Additionally, other studies that took an interest in the effect of chocolate milk on the recovery process used protocols involving two training sessions that were very close to each other to see the effect of chocolate milk on recovery following the first session. It’s very likely that this reality does not represent the active population, with people who mostly train once a day, with a day off between two sessions from time to time.
Although, from a scientific standpoint, chocolate milk seems to be an interesting option for recovery, one should not lose sight of the fact that it also represents an important source of added sugars, and that, for several athletes, this additional intake in their diet is not required. A portion of 250 ml of chocolate milk contains nearly 30 g of sugar, including 18 g of added sugars (the remaining part coming from the lactose naturally present in milk). In comparison, 250 ml of soft drink represents 28 g of sugar. Given that current public health recommendations promote a reduced added sugar intake in our diet, isn’t a bit of a stretch to recommend that all people who practice sports drink chocolate milk?
The dairy industry has undoubtedly played a role in chocolate milk’s sudden popularity. Most, if not all, studies showing that chocolate milk benefits athletes’ recovery is funded by the dairy industry. Although this allows for interesting scientific data, these studies contribute to the promotion of chocolate milk with the population as a whole. The strategic use of high-level athletes as ambassadors along with the use of social media, also help the popularity of this product. As a result, a group of individuals representing enviable models for many, mainly for our children, are being used in the hope that such a behavior will be adopted by the general population. All these advertizing efforts reinforce the popular belief that chocolate milk is a healthy food choice and that recovery snacks are essential after any physical effort, whatever it may be. Although milk remains a nutritious food, its consumption is not essential, even less when it comes with a substantial amount of sugar.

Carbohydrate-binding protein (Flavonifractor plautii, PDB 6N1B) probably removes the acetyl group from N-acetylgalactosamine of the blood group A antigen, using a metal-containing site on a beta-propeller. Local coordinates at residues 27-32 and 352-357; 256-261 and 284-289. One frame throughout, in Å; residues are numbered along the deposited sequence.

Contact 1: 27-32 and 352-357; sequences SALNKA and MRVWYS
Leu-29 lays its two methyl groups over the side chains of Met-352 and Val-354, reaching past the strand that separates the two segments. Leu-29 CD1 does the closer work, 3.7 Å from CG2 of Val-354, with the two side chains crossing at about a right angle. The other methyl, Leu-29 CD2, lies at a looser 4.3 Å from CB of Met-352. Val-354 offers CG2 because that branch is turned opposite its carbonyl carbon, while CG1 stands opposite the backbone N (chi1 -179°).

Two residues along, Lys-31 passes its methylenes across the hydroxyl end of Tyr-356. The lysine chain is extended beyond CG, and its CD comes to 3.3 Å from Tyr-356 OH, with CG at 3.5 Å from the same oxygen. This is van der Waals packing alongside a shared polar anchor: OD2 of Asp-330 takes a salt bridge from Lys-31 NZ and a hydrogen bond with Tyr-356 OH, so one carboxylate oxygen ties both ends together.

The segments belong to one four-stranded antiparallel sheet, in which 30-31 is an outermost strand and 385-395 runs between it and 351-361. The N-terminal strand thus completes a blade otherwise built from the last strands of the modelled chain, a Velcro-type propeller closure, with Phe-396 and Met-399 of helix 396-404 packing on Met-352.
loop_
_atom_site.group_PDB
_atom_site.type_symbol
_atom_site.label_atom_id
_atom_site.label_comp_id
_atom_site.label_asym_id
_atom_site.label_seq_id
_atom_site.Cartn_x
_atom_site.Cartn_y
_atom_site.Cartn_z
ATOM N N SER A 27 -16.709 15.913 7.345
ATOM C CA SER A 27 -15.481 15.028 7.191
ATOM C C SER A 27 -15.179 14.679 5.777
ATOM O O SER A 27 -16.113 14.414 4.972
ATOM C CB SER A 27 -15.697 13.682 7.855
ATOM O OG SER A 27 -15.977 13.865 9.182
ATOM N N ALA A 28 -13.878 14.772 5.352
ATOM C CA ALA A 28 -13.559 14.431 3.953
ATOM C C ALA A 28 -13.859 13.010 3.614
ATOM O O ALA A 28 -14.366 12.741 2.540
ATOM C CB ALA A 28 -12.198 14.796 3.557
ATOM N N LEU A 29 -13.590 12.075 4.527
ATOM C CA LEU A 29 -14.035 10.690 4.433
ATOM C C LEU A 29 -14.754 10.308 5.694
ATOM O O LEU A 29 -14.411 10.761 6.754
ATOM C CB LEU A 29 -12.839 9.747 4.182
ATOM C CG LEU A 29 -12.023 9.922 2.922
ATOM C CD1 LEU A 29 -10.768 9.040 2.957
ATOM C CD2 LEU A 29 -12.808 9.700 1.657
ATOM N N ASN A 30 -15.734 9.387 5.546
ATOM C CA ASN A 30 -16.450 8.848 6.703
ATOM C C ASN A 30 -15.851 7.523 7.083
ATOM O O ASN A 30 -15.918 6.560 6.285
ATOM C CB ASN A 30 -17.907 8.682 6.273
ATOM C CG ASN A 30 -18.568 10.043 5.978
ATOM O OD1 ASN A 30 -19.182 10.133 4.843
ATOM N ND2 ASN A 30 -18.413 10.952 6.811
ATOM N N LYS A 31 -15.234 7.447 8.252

Practically speaking, where do we go from here?
The first question should be: Do I really need a recovery snack?
If your training was relatively short (less than one hour), or more or less intense, it is likely that you don’t even need it. If you feel thirsty, a large glass of water should do the trick, and if you still feel a little peckish, opt for healthy and filling foods that contain fiber, protein and very little added sugar.
On the other hand, if you just finished a demanding training that depleted your energy reserves; i.e., a high degree of effort over a period of about 90 minutes or more, grabbing a snack after training is certainly a good idea. This is especially true if you are looking to maximize recovery between two sessions that are very close to one another. In such cases, chocolate milk could be an option. Keep in mind though that you should select nutritious foods that contain both carbohydrates and a little protein. Furthermore, remember that when it comes to recovery, the overall quality of your diet will have an even greater impact. There is no point in trying to take advantage of the 30-minute metabolic window after your workout if your daily diet is completely off balance!